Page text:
An LWM associate recently sent news of Birmingham’s Green New Deal to a senior Labour politician seeking policy input, with a printout of the relevant LWM blog.


News of  a far longer link was also sent.

The Aston Reinvestment Trust is a project with which LWM’s co-founder Pat Conaty was closely involved.

Adrian Cadbury tells how, during the Aston Democracy Commission, which he set up and chaired, local people brought forward the problems caused by the withdrawal of banks and building societies from Aston because the amount of business being transacted did not warrant the expense of maintaining these branches. People were having recourse to money lenders who often charged exorbitantly high interest charges and to pawnbrokers.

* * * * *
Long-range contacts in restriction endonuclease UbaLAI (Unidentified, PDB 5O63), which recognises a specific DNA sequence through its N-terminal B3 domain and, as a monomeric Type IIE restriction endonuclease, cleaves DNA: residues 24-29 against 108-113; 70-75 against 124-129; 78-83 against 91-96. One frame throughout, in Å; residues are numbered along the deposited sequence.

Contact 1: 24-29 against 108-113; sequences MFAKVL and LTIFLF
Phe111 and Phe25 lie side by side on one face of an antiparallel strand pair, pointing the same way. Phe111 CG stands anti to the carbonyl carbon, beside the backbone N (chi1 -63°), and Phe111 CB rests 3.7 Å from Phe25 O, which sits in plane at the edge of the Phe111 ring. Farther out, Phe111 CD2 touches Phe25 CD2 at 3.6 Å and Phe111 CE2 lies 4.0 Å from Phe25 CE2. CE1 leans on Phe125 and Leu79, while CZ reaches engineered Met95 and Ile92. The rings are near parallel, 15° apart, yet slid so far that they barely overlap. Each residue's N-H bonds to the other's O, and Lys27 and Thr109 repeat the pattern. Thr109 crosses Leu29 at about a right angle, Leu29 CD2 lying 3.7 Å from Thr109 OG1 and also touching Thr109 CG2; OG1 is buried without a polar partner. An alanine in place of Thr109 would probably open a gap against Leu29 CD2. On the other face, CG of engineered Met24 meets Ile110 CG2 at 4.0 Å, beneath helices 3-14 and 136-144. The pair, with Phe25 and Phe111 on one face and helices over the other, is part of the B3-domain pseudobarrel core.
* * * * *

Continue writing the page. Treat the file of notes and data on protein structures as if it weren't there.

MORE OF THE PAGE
He went on to say that with help from a consultant at the Birmingham Settlement, Pat Conaty, the Aston Reinvestment Trust (ART) was set up as a revolving fund in which money repaid would then be lent to others. Its objective is not to make a profit but to extend its ability to meet the small business need for loans.  Applicants would have to show that they had been unable to access funds from banks, that their business was of ‘social benefit’ and formulate a business plan showing their ability to repay the loan.

Steve Walker, Chief Executive of ART, describes ART’s mission: “addressing poverty through enterprise using money invested in ART by individuals and organisations to support those in the local community who are able to create local jobs for local people”. The latest information:

The country’s 70 Community Development Finance Institutions [CDFIs] are seen as a force for social change, with a pipeline and infrastructure ready to deliver finance where it is needed around the country.